* Dollar steady as Fed meeting winds up
* Most assume Fed will drop "patience" in step toward tightening
* Focus on any comments on dollar, FOMC rate projections
By Patrick Graham
LONDON, March 18 (Reuters) - The dollar traded flat on Wednesday ahead of the conclusion of a Federal Reserve meeting expected to take a major step toward lifting interest rates for the first time in almost nine years.
After another surge for the U.S. currency in the past two weeks, markets have largely priced in the Fed dropping its reference to patience on policy, clearing the way for a rate hike as early as June.
Anything less, or an explicit warning from the Fed that the dollar's strength may slow it down on policy moves, would be likely to provoke a sharp retreat in the dollar, although analysts are split on which currencies would benefit most.
"The most crowded positions are short euros, or short Scandinavian currencies so if we don't get the removal of the patience language it would be the dollar against that Europe bloc which would see the most dramatic moves," said Michael Sneyd, a strategist with BNP Paribas in London.
"Our base case is that they will remove patience. If we get that and a measured message on the dollar's impact on inflation then, given the slight retracement we have seen in the first half of this week, I think the dollar will do well."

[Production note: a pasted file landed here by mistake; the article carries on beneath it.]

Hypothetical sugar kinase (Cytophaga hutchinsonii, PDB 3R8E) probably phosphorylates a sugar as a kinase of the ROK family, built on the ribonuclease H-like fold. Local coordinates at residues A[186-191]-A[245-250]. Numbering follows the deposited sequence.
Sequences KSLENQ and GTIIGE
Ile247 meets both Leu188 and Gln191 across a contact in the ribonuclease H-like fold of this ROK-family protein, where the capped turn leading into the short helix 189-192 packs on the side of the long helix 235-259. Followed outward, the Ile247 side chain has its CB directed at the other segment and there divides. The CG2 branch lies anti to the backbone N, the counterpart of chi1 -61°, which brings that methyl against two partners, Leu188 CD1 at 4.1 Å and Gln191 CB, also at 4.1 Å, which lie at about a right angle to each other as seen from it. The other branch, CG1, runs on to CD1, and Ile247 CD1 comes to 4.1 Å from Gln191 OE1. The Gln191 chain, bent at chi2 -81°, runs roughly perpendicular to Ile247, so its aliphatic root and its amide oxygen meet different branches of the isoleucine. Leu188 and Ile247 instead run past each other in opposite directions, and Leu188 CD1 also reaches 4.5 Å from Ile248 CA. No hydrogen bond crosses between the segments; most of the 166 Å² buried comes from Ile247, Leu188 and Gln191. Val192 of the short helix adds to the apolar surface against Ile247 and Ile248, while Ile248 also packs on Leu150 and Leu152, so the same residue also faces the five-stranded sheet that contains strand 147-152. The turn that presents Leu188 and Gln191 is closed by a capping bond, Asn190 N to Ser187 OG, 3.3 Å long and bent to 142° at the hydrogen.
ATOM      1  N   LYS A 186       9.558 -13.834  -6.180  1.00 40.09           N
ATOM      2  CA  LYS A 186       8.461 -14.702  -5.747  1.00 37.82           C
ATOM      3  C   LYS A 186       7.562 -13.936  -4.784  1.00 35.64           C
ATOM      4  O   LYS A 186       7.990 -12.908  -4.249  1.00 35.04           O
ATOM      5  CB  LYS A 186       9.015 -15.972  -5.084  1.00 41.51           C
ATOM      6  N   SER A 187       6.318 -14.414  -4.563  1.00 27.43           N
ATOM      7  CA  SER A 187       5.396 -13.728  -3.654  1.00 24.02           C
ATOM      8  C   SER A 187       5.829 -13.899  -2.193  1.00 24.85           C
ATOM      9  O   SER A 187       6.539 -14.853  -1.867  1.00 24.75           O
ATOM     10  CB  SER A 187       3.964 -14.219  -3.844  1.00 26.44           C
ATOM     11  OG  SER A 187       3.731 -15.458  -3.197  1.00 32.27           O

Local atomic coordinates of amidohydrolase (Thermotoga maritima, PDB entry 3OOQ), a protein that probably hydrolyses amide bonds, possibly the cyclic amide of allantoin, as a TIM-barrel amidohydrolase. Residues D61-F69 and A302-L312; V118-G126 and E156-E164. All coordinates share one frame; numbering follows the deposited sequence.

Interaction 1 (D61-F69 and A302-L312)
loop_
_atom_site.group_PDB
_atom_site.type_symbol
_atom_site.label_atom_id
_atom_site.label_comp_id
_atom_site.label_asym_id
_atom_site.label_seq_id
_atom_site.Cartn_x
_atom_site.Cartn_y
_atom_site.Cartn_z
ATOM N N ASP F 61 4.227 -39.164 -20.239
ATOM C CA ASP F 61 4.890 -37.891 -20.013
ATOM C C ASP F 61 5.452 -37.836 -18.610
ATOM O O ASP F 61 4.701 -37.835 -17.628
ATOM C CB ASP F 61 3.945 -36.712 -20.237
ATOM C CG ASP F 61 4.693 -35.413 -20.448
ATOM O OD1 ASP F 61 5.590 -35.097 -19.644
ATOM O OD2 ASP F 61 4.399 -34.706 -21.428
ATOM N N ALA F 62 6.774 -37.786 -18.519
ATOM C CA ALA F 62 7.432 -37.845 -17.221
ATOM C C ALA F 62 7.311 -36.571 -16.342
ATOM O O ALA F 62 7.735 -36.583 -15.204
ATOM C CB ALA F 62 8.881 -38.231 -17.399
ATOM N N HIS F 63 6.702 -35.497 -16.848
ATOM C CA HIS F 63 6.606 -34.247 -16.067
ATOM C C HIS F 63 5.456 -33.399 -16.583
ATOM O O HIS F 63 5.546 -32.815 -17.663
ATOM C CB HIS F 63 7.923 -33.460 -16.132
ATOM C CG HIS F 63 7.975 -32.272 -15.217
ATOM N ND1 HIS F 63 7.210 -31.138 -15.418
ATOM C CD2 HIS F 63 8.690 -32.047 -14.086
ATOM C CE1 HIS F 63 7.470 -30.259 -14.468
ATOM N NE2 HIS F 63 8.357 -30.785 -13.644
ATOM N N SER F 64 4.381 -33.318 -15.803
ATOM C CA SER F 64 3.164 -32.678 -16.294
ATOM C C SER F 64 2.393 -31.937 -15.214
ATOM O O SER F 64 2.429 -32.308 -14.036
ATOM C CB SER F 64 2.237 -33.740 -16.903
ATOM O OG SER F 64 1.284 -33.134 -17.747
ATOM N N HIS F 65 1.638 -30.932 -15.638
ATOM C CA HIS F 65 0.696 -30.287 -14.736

Against a basket of currencies, the dollar was less than 0.1 percent lower at 99.498, and within spitting distance of its recent 12-year peak of 100.390.
The euro inched up to $1.0611, having failed to sustain a modest bounce to $1.0651 overnight. Support was seen at $1.0551 ahead of the 12-year trough of $1.0457.
The Fed's statement is due at 1800 GMT, followed half an hour later by a press conference with Chair Janet Yellen. The central bank will also release members' forecasts for inflation and interest rates, and some analysts suspect the trajectory of future increases could be lowered.
A string of strong payroll reports, and a perceived shift in rhetoric by Yellen and others earlier this month, has left the market increasingly convinced the Fed will raise rates in June or sometime in the third quarter.
Against that is the impact of the dollar's 20 percent rise in the past six months on inflation and the deep-seated concern over growth that has been beaten into central banks over seven barren years for the developed world.
The dollar's recent rise has also hit Wall Street as some U.S. multinationals appear to be feeling pain from it.
"Its not my baseline scenario but I do think there's a risk that they don't remove patience," said George Saravelos, G10 currency strategist with Deutsche Bank in London.
"(If that happened) I think you would definitely see a squeeze on dollar longs but the bigger move would be on currencies like the Turkish lira or South African rand, where people would be encouraged to put carry trades on."
The dollar was also roughly steady at 121.26 yen, mid-way between support at 120.67 and resistance at 122.02.
Sterling was under pressure at $1.4759 ahead of a busy session that includes British jobs data, minutes of the Bank of England's last policy meeting and the government's last budget before the election in May.
(Editing by Susan Fenton)